The Irish Times view on the European Championship: best in the field

Unlike Eurovision, the other TV moment that Europeans share, this one is hard to game

There’s something about the Euros, the quadrennial showpiece of continental football, that makes it more engrossing than any other competition in this global sport. Photograph: Anatoly Maltsev/ EPA

There’s something about the Euros, the quadrennial showpiece of continental football, that makes it more engrossing than any other competition in this global sport. Photograph: Anatoly Maltsev/ EPA

 

The World Cup is bigger. The Champions League is harder to win. But there’s something about the Euros, the quadrennial showpiece of continental football, that makes it more enthralling than any other competition in this global sport. That’s partly due to the games themselves, which, with just 24 teams taking part, feel competitive from the start. But it’s also the sense that, for a continent that shares so few genuinely communal moments and for a sport so often dismissed as a soulless husk, this one matters.

Europe’s domestic leagues tend to be won by the richest clubs. Yet in international football, the continent’s richest northern economies, with one exception (Germany), have never dominated. This is a competition where southerners thrive, and where upsets are common. In living memory it has been won by Denmark, Greece and Portugal, small states punching above their weight. It’s a short competition that rewards good organisation and a strategic long-term approach to player development; that’s one of the reasons why perennial under-achiever England, its squad filled with technically gifted youngsters, is now a contender for the trophy. And it’s why Ireland, where the sport has been run in shambolic fashion, deservedly failed to qualify. Unlike Eurovision, the other TV moment that Europeans share, this one is hard to game.

Euro 2020, which kicked off in Rome last night, was delayed by a year because of the pandemic (the merchandise had already been made, so it kept its original name). Some will naturally greet it as a chance to zone out, to forget about the pain of the past year. But the Euros are a reflection of life on the continent today, not an escape from it. There will be no missing the half-empty stadiums, the capitalistic excesses or the racism that has already marred some of the build-up games. And all of that will co-exist with signs of hope: players using their positions to stand up for equality; societies exhaling after a long trauma; grown men and women crying over transcendent moments of skill and grace.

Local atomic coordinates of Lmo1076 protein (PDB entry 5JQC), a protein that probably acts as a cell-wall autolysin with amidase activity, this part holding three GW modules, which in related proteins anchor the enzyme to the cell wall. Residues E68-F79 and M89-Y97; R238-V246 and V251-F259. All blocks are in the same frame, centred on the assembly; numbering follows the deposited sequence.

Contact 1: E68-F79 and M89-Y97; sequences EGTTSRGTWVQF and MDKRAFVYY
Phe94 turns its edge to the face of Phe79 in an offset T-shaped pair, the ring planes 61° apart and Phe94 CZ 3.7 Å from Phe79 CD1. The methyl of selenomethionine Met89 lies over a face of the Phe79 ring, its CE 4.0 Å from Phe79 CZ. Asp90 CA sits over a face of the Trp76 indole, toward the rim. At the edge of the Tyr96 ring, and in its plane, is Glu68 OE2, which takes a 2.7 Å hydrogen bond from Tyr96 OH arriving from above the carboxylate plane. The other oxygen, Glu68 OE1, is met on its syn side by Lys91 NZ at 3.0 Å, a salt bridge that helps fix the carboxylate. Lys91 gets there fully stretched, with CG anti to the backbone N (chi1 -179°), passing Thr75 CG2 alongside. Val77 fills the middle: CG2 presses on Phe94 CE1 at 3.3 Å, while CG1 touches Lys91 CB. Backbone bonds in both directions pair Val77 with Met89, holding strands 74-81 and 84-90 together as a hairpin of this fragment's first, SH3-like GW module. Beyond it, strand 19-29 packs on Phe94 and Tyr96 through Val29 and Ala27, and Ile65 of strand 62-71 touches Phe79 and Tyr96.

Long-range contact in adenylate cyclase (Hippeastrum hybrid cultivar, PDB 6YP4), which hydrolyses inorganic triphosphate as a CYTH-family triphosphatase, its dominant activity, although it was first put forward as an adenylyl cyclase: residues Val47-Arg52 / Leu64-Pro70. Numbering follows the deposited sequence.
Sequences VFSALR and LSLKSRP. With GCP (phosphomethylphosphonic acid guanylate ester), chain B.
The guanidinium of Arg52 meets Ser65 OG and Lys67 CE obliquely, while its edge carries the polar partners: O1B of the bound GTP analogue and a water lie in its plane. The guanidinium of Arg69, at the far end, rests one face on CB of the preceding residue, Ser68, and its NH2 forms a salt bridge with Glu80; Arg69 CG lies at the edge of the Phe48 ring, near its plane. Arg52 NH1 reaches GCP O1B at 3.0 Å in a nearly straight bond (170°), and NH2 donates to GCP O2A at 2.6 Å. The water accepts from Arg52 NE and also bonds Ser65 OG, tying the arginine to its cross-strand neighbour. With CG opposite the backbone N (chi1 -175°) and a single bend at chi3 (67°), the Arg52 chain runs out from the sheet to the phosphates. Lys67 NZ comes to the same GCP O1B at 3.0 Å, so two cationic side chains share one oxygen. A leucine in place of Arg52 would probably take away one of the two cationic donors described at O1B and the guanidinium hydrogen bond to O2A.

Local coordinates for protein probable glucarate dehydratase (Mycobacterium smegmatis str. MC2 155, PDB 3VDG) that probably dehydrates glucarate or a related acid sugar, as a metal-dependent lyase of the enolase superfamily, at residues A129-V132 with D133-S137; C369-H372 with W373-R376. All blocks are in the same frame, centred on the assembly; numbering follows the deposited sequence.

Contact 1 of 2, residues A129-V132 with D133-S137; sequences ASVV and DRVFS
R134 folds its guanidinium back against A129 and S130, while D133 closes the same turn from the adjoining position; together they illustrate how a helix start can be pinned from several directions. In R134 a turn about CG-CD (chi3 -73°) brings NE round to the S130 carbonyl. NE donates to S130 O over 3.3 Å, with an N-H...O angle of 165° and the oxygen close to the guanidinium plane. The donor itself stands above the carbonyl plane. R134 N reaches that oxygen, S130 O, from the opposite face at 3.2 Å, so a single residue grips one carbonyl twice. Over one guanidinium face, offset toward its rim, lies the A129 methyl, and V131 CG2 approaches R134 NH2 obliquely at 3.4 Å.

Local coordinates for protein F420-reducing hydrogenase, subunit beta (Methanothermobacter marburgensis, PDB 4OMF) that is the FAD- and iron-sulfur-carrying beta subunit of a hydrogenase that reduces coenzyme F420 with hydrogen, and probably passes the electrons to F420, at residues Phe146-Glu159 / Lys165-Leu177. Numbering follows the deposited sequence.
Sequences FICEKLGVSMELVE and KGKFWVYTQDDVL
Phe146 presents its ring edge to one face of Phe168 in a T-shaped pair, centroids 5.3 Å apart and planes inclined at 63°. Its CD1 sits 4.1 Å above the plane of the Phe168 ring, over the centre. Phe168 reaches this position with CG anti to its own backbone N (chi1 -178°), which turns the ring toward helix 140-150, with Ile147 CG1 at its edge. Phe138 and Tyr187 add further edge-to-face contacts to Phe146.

The Irish Times Logo
Commenting on The Irish Times has changed. To comment you must now be an Irish Times subscriber.
SUBSCRIBE
GO BACK
Error Image
The account details entered are not currently associated with an Irish Times subscription. Please subscribe to sign in to comment.
Comment Sign In

Forgot password?
The Irish Times Logo
Thank you
You should receive instructions for resetting your password. When you have reset your password, you can Sign In.
The Irish Times Logo
Please choose a screen name. This name will appear beside any comments you post. Your screen name should follow the standards set out in our community standards.
Screen Name Selection

Hello

Please choose a screen name. This name will appear beside any comments you post. Your screen name should follow the standards set out in our community standards.

The Irish Times Logo
Commenting on The Irish Times has changed. To comment you must now be an Irish Times subscriber.
SUBSCRIBE
Forgot Password
Please enter your email address so we can send you a link to reset your password.

Sign In

Your Comments
We reserve the right to remove any content at any time from this Community, including without limitation if it violates the Community Standards. We ask that you report content that you in good faith believe violates the above rules by clicking the Flag link next to the offending comment or by filling out this form. New comments are only accepted for 3 days from the date of publication.